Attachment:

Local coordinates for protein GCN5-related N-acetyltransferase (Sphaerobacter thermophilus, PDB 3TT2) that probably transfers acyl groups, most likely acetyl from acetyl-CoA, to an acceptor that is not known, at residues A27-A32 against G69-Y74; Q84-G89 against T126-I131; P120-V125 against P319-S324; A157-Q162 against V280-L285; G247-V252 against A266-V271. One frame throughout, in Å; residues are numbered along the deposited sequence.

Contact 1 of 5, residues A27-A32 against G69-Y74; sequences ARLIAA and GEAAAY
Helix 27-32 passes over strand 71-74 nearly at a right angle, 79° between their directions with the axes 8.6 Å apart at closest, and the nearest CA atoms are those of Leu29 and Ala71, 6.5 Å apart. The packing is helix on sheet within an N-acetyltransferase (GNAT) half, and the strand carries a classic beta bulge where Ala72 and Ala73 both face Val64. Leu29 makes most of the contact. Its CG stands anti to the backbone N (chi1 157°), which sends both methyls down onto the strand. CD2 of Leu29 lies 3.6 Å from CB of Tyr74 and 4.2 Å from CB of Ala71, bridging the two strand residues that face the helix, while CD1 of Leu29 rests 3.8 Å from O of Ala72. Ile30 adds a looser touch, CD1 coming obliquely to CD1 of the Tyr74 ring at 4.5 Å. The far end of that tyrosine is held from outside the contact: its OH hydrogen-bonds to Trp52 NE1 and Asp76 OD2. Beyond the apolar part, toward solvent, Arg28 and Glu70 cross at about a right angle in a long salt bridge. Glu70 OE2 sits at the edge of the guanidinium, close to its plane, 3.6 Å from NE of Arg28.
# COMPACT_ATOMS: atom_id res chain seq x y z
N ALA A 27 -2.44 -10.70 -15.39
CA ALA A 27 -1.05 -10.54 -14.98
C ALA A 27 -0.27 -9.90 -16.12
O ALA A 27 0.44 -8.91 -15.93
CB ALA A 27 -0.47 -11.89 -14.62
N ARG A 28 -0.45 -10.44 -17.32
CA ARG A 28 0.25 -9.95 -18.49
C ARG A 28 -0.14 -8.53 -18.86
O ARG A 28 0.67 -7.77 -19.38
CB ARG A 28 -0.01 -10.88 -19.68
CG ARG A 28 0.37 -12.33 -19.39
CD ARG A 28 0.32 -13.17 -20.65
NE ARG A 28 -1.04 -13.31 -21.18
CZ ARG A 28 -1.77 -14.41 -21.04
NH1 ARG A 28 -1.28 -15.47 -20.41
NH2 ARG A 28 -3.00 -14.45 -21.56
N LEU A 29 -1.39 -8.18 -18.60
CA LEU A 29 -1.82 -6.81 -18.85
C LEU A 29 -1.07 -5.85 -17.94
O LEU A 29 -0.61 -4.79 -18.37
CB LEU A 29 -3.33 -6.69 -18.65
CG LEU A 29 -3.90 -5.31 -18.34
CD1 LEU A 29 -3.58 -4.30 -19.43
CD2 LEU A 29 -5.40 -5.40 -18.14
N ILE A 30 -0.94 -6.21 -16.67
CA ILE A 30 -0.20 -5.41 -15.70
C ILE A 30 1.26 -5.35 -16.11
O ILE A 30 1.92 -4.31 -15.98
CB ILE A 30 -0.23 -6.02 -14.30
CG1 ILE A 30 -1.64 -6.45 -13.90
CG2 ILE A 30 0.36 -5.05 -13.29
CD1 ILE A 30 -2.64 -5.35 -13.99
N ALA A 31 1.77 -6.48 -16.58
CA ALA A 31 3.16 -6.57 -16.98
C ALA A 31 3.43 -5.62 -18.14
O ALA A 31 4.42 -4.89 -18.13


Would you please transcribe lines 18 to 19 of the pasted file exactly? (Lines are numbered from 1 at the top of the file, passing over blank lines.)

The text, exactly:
CZ ARG A 28 -1.77 -14.41 -21.04
NH1 ARG A 28 -1.28 -15.47 -20.41